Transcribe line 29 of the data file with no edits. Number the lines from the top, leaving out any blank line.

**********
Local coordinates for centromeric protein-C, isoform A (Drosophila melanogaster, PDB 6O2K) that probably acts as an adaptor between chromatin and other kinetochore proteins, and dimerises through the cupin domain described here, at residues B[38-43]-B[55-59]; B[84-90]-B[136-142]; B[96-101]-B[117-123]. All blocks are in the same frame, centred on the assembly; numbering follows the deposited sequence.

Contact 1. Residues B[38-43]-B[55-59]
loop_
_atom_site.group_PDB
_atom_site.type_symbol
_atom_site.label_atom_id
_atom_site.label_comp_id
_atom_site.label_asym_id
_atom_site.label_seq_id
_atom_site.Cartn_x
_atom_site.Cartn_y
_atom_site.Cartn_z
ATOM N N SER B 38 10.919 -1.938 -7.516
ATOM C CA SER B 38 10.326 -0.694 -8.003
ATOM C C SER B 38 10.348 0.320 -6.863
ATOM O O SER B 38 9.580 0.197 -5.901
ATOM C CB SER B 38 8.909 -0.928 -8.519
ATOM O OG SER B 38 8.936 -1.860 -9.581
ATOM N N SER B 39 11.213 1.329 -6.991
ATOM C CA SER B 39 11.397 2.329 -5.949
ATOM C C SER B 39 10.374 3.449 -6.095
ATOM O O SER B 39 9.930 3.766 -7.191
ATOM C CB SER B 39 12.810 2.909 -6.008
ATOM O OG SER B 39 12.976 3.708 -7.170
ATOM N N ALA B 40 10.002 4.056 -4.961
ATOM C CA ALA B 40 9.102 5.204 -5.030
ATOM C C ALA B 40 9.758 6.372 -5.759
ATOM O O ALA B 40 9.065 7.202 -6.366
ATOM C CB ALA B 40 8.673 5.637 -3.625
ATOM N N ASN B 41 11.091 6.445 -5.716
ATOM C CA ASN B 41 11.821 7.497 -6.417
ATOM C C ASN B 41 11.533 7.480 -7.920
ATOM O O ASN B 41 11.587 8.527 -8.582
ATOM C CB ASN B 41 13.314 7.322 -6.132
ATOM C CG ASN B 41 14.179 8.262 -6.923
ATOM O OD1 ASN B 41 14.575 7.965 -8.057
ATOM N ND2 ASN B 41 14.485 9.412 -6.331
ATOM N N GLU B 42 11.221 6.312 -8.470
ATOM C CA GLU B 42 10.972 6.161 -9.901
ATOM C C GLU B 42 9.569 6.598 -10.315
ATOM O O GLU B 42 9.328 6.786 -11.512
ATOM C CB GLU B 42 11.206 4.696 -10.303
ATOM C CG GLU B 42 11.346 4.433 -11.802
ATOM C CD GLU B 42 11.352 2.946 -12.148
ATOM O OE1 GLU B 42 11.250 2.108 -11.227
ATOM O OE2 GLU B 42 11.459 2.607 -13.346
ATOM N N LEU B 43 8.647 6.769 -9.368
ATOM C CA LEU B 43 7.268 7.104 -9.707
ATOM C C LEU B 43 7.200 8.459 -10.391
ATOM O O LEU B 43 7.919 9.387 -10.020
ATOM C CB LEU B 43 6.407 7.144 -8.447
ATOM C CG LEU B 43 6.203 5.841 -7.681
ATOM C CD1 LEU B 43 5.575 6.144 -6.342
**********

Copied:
ATOM C CB ALA B 40 8.673 5.637 -3.625